Performance Perspectives Blog

Can Investment Consultants comply with the GIPS standards?

by | Nov 18, 2016

consultant

On the CIPM(R) group of LinkedIn I saw the following question posed: “Has anyone heard of GIPS being implemented for Investment Consulting firms? I.e., can investment consultants claim compliance with GIPS?

Someone offered the following response: “That’s a big ‘NO’. Only firms (or asset owners) that actually manage the assets can claim compliance with the standards. I’ll use a quote from a reading on the CIPM syllabus to explain: ‘Second, only investment management firms that actually manage assets can claim compliance with the Standards. Plan sponsors and consultants cannot make a claim of compliance unless they actually manage assets for which they are making a claim of compliance. They can claim to endorse the Standards and/or require that their investment managers comply with the Standards. Similarly, software (and the vendors who supply software) cannot be “compliant.” Software can assist firms in achieving compliance with the GIPS standards (e.g., by calculating performance in a manner consistent with the calculation requirements of the Standards) but only an investment management firm can claim compliance once the firm has satisfied all requirements of the Standards.”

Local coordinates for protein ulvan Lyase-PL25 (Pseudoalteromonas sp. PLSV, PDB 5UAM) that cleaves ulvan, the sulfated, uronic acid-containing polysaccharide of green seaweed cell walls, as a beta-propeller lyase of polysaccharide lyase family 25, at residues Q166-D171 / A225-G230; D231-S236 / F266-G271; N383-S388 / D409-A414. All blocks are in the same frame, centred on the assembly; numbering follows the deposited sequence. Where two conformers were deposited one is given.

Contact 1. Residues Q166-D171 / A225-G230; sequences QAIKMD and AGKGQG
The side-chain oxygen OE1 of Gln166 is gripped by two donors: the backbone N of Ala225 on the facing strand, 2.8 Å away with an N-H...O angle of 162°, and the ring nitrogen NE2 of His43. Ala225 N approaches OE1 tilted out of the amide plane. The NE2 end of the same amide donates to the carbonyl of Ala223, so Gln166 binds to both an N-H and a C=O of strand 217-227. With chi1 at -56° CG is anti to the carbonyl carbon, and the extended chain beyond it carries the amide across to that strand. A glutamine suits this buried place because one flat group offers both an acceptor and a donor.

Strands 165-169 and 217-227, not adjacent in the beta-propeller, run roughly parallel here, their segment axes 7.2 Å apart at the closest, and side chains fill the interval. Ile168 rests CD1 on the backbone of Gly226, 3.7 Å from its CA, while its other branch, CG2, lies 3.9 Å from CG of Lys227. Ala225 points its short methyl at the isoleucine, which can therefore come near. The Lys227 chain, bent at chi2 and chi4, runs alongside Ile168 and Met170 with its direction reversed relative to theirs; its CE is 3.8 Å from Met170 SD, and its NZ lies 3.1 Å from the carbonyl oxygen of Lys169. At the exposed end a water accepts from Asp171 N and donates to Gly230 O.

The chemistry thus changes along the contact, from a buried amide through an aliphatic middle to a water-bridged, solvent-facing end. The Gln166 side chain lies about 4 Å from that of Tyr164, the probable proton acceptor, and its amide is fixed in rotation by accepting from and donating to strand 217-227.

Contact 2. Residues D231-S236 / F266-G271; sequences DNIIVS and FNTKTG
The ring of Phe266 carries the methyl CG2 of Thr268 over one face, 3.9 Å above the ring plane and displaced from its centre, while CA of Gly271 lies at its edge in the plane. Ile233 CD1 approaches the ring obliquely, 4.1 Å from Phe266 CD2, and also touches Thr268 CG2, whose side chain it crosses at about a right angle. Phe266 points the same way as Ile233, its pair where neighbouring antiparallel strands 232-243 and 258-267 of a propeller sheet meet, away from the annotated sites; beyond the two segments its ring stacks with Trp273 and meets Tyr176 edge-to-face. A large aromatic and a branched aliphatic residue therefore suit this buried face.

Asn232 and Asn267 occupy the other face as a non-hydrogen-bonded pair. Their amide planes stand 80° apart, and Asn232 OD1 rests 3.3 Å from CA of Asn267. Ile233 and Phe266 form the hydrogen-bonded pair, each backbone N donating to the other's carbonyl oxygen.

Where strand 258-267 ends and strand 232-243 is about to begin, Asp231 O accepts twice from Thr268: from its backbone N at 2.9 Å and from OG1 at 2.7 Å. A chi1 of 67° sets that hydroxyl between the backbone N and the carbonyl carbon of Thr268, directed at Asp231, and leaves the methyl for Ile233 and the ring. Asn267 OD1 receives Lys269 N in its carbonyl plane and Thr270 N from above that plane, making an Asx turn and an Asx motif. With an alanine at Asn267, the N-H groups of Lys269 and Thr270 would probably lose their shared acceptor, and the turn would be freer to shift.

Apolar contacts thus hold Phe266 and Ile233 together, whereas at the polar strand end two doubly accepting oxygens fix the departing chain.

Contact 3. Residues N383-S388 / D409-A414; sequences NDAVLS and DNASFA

This is technically the correct response. But …

Investment Consultants & GIPS compliance: why not?

I elected to respond, as well: ” I have not [heard of GIPS being implemented for Investment Consultants], but believe that the Standards SHOULD apply. I agree with Joe that they apply only to firms who manage assets, but we should look to extend them to consulting firms. Given that the GIPS Executive Committee is now working on ‘GIPS 2020,’ the Standards next edition, why not broaden them in such a way that investment consulting firms can apply, too? Recall that IMCA, in 1993, offered a competing standard to the AIMR-PPS (the predecessor to GIPS). Clearly, this segment of the market has supported such standards since the beginning. Compliance by firms like yours is a worthy goal.”

That said, I recall a similar comment appearing in Pensions & Investments several years ago, decrying the notion of a pension fund claiming compliance. I wrote a response, again technically agreeing with the writer, but asking “why not?” What would be the harm?

And now, today, we have an entire guidance statement devoted to asset owner compliance.

Further, overlay managers technically do not manage assets, and yet they can comply.

My belief is that the Standards could easily be transferred to investment consultants. Granted, rules would need some adjusting, but why not? Why wouldn’t we want to extend GIPS to this segment of our market? Surely, this could be a topic for those working on GIPS 2020.